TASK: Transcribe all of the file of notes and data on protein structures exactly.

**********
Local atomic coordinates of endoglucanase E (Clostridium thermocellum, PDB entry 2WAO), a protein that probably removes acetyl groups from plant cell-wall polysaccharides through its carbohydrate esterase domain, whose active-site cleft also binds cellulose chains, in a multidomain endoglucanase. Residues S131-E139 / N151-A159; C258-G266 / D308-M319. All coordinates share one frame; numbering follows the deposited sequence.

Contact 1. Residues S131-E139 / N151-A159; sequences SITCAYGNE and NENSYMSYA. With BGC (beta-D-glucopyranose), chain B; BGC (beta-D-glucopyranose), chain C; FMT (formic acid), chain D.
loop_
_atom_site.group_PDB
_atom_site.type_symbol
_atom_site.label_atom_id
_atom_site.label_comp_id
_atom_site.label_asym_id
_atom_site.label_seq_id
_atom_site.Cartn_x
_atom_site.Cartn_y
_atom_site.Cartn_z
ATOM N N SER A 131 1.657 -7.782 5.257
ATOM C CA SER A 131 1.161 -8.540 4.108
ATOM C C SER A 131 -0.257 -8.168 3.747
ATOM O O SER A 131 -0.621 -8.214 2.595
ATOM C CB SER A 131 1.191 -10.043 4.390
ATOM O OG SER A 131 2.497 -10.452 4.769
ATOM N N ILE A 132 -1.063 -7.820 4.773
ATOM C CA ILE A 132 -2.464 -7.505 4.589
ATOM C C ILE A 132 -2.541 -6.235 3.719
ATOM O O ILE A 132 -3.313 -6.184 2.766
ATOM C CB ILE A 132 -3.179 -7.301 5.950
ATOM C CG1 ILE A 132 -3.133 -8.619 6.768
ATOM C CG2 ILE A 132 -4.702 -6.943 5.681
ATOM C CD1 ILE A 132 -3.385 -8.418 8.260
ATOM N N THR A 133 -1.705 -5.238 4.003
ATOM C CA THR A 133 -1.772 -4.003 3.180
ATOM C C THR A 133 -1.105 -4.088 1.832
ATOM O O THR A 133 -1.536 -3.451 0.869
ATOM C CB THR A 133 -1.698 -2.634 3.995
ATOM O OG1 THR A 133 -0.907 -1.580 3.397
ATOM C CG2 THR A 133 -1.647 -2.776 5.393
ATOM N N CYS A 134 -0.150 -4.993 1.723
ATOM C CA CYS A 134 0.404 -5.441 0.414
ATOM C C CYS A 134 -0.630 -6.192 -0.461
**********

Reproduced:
Local atomic coordinates of endoglucanase E (Clostridium thermocellum, PDB entry 2WAO), a protein that probably removes acetyl groups from plant cell-wall polysaccharides through its carbohydrate esterase domain, whose active-site cleft also binds cellulose chains, in a multidomain endoglucanase. Residues S131-E139 / N151-A159; C258-G266 / D308-M319. All coordinates share one frame; numbering follows the deposited sequence.

Contact 1. Residues S131-E139 / N151-A159; sequences SITCAYGNE and NENSYMSYA. With BGC (beta-D-glucopyranose), chain B; BGC (beta-D-glucopyranose), chain C; FMT (formic acid), chain D.
loop_
_atom_site.group_PDB
_atom_site.type_symbol
_atom_site.label_atom_id
_atom_site.label_comp_id
_atom_site.label_asym_id
_atom_site.label_seq_id
_atom_site.Cartn_x
_atom_site.Cartn_y
_atom_site.Cartn_z
ATOM N N SER A 131 1.657 -7.782 5.257
ATOM C CA SER A 131 1.161 -8.540 4.108
ATOM C C SER A 131 -0.257 -8.168 3.747
ATOM O O SER A 131 -0.621 -8.214 2.595
ATOM C CB SER A 131 1.191 -10.043 4.390
ATOM O OG SER A 131 2.497 -10.452 4.769
ATOM N N ILE A 132 -1.063 -7.820 4.773
ATOM C CA ILE A 132 -2.464 -7.505 4.589
ATOM C C ILE A 132 -2.541 -6.235 3.719
ATOM O O ILE A 132 -3.313 -6.184 2.766
ATOM C CB ILE A 132 -3.179 -7.301 5.950
ATOM C CG1 ILE A 132 -3.133 -8.619 6.768
ATOM C CG2 ILE A 132 -4.702 -6.943 5.681
ATOM C CD1 ILE A 132 -3.385 -8.418 8.260
ATOM N N THR A 133 -1.705 -5.238 4.003
ATOM C CA THR A 133 -1.772 -4.003 3.180
ATOM C C THR A 133 -1.105 -4.088 1.832
ATOM O O THR A 133 -1.536 -3.451 0.869
ATOM C CB THR A 133 -1.698 -2.634 3.995
ATOM O OG1 THR A 133 -0.907 -1.580 3.397
ATOM C CG2 THR A 133 -1.647 -2.776 5.393
ATOM N N CYS A 134 -0.150 -4.993 1.723
ATOM C CA CYS A 134 0.404 -5.441 0.414
ATOM C C CYS A 134 -0.630 -6.192 -0.461